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The missing testing principle

February 3, 2015

 software developer

What is so magical about the number SEVEN? Carlos Varela, the mystical trovador from Cuba, has an enumerative song about the subject … and it seems that everything circles around this symbol.

ISTQB, the International Software Testing Qualifications Board, has establishes seven principles (a heritage of over 40 years) that candidate certified testers, must be aware of and K2-downt (understand). Those principles are:

1. Testing shows presence of defects … but it doesn’t show absence of theme.
2. Exhaustive testing is impossible. Well, not everything can be tested.
3. Early testing. Be there from the very beginning in the development cycle … if possible
4. Defect clustering. Defects stick together like brothers in arms
5. Pesticide paradox. Same test performed many times over, will lead eventually to no defects found … this happens all the time.
6. Testing is context dependent. A car is a car, an aircraft is an aircraft and a submarine is a submarine … they have to be tested differently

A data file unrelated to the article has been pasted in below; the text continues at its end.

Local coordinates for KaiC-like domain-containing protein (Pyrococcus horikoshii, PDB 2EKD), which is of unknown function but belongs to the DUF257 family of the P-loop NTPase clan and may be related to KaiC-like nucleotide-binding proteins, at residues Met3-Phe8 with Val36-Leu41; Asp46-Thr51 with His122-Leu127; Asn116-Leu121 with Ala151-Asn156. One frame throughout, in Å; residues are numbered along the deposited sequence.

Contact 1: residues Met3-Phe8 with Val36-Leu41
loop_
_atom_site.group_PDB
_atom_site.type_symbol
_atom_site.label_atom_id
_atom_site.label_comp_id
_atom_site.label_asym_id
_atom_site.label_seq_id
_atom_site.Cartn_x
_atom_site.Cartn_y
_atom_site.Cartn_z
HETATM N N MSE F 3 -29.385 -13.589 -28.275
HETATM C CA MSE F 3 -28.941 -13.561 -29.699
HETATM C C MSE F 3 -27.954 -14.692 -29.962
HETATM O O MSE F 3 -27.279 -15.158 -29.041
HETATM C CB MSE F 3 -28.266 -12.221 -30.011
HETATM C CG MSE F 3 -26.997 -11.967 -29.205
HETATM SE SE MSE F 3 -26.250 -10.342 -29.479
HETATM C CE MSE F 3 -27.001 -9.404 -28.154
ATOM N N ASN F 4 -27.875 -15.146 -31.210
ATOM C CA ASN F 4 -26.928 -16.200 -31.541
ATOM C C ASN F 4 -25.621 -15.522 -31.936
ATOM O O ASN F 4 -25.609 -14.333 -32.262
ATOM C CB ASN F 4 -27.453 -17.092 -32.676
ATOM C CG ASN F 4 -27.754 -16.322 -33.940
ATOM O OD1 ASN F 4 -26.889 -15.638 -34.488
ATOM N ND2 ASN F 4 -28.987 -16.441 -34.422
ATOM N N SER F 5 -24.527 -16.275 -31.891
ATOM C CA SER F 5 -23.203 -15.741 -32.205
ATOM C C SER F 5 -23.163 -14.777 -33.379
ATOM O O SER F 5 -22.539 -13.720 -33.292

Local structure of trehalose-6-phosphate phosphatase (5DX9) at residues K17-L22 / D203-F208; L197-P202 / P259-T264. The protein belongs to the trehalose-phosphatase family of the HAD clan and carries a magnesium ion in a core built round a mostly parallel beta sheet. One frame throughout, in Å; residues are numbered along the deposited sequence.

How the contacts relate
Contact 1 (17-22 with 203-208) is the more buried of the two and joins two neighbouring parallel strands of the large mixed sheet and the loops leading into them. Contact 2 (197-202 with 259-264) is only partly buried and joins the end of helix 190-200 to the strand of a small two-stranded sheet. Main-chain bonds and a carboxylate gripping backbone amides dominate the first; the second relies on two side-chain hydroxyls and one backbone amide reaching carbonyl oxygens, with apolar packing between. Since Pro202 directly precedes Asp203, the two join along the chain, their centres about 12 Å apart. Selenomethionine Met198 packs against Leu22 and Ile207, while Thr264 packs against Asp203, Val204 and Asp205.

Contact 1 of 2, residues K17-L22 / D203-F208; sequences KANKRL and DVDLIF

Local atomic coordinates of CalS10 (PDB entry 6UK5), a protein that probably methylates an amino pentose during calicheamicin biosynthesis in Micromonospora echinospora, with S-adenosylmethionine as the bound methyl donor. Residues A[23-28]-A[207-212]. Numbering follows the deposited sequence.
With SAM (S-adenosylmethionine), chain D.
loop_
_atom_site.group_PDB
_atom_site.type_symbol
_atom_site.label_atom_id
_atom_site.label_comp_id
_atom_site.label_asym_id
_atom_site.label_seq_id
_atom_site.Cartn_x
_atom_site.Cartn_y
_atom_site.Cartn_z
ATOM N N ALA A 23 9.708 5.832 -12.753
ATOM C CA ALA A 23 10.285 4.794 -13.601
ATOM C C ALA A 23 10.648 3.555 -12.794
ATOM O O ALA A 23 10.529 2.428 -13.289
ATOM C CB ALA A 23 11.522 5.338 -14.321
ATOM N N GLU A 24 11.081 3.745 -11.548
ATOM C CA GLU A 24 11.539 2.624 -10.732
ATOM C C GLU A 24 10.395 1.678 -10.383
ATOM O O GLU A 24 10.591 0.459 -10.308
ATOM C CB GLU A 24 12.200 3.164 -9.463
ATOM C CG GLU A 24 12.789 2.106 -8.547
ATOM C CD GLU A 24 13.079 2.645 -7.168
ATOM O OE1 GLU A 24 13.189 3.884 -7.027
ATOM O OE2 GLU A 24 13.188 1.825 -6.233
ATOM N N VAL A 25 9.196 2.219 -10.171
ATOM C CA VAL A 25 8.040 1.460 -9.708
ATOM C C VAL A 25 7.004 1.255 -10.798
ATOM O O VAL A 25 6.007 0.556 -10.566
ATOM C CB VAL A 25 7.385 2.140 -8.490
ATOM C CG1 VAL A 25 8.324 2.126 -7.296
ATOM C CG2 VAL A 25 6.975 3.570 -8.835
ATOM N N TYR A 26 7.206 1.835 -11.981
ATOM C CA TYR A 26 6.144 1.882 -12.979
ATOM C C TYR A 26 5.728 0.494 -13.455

7. Absence-of-errors fallacy. No matter how much testing is performed and how sophisticated it is, the user is the one deciding if the product is worthy.

Do these seven principles sound logical and practical? I have been studying testing and quality assurance for quite some time now, including some practical experience. Besides I have been developing for quite many years, and I have to admit that I agree. I have also read and watched tons of material about testing and yet, there is a missing element: the human aspect.

Developers are behind every line of code, documentation or specification being written. What is written comes from a mental model, which in turn is agreed upon by the team and stakeholders. In this context the general user is never present in early development for obvious strategic reasons. This situation brings about a plethora of material to be processed, where mistakes in translation and interpretation are increasingly common.
So, having said that I would append a 8th principle to this list:
8. Defects ALWAYS come from the developers.

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From → Philosophy

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